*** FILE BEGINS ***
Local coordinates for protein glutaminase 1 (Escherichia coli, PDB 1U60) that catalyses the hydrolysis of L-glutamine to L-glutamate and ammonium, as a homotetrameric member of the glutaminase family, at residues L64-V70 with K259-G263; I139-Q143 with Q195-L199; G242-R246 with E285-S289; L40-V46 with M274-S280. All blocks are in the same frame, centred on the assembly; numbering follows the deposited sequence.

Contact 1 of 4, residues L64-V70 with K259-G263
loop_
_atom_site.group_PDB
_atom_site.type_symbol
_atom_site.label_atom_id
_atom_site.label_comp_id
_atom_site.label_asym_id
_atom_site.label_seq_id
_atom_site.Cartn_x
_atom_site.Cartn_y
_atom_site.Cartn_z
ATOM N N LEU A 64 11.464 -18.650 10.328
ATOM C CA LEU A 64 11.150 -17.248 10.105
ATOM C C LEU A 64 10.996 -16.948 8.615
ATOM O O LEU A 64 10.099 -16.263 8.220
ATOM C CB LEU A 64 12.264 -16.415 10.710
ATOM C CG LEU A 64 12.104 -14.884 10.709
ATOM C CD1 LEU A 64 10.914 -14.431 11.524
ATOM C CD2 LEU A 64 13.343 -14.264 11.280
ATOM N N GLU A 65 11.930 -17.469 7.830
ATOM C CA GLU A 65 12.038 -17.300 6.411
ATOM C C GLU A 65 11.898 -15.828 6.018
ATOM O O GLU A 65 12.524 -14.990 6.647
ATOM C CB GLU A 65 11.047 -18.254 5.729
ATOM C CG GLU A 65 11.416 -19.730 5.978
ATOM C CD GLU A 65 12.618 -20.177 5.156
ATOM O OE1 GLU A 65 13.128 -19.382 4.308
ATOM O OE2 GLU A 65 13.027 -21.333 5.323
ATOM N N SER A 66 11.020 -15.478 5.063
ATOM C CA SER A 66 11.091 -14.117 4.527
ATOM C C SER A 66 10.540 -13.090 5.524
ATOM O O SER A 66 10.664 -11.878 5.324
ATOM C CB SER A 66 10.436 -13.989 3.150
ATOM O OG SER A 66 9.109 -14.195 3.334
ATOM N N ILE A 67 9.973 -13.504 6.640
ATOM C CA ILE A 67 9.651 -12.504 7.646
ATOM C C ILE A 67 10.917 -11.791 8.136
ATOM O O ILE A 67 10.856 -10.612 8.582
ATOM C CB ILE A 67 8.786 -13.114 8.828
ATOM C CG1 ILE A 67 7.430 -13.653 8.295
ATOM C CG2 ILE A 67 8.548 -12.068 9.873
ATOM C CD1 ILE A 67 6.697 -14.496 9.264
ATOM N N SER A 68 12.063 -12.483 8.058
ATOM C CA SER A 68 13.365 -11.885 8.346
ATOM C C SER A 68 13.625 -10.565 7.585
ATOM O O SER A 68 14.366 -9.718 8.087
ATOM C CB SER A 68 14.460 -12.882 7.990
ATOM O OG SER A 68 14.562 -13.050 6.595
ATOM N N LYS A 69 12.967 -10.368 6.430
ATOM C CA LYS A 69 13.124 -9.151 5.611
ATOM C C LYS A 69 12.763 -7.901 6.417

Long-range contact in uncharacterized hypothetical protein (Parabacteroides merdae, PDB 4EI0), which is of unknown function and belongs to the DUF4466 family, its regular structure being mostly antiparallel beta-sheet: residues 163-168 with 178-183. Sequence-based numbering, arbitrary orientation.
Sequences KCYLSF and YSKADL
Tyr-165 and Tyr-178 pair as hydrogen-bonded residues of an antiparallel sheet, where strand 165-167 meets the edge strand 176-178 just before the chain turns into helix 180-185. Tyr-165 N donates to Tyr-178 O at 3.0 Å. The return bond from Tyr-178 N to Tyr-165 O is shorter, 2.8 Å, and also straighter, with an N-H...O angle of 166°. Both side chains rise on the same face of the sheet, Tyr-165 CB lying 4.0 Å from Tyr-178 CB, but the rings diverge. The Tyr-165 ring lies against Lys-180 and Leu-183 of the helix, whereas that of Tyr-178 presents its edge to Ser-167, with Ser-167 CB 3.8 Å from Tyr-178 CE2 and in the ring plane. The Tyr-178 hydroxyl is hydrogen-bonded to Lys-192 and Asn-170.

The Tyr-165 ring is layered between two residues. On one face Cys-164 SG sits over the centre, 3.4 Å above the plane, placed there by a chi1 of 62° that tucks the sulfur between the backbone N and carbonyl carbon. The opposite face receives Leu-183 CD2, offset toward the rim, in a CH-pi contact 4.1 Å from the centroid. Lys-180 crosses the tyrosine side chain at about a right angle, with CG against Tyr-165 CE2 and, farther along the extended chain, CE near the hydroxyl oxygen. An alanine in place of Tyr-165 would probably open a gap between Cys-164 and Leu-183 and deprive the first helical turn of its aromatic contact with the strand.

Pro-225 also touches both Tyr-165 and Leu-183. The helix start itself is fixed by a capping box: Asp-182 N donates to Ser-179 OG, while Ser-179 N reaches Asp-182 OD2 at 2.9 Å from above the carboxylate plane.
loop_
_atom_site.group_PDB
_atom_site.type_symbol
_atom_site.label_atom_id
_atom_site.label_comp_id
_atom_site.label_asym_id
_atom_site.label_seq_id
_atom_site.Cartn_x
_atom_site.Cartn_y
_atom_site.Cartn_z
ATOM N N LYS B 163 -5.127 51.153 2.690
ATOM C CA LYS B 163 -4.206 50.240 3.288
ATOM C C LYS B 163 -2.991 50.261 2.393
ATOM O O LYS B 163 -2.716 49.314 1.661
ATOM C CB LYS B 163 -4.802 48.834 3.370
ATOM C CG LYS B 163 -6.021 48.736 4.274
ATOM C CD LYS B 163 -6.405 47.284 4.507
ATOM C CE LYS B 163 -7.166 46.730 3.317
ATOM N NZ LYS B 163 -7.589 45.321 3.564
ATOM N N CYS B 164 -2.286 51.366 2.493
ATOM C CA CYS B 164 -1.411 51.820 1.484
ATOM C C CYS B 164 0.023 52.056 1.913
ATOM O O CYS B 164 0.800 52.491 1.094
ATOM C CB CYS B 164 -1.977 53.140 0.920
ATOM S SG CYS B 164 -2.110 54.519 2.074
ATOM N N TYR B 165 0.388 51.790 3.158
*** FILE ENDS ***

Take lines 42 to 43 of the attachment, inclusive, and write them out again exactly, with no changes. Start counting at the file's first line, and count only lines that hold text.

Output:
ATOM C CG2 ILE A 67 8.548 -12.068 9.873
ATOM C CD1 ILE A 67 6.697 -14.496 9.264